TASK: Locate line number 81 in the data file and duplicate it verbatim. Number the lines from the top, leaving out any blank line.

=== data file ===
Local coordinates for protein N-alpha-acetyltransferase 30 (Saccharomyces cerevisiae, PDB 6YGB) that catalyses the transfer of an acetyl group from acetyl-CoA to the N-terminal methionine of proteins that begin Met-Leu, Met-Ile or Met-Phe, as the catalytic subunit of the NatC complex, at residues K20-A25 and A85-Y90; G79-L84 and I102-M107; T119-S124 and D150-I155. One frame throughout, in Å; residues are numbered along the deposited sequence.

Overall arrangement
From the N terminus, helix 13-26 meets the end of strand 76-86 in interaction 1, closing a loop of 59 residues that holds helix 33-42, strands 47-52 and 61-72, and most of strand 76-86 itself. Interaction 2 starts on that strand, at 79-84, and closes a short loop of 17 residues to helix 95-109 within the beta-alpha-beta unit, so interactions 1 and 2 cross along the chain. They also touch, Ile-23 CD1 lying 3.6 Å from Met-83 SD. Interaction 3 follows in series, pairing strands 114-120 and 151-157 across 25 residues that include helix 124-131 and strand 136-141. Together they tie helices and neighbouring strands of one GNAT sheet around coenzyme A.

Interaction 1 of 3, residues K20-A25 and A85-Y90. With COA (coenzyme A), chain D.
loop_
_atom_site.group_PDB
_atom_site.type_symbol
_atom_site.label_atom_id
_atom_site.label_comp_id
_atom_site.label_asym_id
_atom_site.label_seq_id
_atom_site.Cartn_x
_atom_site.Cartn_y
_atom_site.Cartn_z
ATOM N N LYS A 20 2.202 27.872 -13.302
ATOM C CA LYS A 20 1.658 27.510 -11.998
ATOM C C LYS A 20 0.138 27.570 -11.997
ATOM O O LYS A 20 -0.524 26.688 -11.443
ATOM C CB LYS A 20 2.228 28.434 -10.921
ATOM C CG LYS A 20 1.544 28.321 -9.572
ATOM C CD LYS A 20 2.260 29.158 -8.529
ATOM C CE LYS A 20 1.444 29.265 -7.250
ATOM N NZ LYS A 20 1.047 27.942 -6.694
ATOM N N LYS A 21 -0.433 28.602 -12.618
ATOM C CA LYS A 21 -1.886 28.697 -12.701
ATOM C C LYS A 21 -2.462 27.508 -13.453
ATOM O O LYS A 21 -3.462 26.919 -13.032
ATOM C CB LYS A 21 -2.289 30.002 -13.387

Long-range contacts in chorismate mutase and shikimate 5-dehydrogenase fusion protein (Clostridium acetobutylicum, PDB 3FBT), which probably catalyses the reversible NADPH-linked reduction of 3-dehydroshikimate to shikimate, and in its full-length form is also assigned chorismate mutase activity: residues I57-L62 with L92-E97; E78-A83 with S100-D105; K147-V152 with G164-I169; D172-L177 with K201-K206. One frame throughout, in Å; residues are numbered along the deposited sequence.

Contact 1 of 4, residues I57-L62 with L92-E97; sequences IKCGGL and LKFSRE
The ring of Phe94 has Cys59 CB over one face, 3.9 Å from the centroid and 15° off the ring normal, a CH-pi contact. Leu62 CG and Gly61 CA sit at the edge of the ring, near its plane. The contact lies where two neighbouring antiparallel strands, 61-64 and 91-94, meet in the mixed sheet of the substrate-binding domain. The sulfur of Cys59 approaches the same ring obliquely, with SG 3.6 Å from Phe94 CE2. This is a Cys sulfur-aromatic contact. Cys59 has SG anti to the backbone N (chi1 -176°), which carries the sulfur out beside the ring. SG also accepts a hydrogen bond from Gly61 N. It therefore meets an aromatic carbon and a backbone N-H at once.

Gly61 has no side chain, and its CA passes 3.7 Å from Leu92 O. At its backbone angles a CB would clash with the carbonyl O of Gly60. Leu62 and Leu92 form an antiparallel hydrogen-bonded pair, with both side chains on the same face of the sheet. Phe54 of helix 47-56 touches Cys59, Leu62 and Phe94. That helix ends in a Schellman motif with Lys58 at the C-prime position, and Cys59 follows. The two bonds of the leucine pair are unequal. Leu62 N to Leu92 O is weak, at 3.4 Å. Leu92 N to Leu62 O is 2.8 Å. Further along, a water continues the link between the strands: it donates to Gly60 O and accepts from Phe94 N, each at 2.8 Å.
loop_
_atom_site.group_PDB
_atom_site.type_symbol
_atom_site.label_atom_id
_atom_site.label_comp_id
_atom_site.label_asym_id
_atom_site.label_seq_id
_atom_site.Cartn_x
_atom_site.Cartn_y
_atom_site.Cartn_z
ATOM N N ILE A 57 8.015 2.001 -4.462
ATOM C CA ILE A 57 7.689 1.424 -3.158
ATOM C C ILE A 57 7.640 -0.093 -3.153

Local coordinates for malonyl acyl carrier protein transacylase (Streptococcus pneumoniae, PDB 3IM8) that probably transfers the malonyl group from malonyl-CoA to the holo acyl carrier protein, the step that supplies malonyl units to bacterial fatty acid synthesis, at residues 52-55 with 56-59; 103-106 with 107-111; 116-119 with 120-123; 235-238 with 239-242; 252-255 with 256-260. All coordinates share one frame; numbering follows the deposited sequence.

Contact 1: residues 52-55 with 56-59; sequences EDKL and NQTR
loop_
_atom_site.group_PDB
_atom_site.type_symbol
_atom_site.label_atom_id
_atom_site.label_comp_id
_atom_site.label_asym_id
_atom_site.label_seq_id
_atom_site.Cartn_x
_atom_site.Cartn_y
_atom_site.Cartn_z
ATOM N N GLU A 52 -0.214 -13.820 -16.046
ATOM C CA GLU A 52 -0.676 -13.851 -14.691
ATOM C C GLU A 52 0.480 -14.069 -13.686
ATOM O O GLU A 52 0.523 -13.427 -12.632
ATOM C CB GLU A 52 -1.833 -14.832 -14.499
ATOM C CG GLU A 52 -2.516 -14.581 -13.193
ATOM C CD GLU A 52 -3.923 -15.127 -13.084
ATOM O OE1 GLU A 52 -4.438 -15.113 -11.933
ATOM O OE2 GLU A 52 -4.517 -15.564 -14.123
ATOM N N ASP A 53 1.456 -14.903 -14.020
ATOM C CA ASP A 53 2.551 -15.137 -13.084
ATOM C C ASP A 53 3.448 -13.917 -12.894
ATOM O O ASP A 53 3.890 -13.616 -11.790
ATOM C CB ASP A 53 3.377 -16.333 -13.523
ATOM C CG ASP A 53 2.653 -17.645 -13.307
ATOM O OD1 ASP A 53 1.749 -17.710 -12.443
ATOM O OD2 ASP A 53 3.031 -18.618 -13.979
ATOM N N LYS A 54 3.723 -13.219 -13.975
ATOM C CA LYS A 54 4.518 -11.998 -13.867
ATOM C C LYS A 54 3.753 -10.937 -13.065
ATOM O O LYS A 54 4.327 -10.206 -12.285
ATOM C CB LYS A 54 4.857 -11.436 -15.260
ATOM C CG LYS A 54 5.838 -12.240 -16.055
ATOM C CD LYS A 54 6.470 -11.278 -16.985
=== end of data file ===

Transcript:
ATOM C CD LYS A 54 6.470 -11.278 -16.985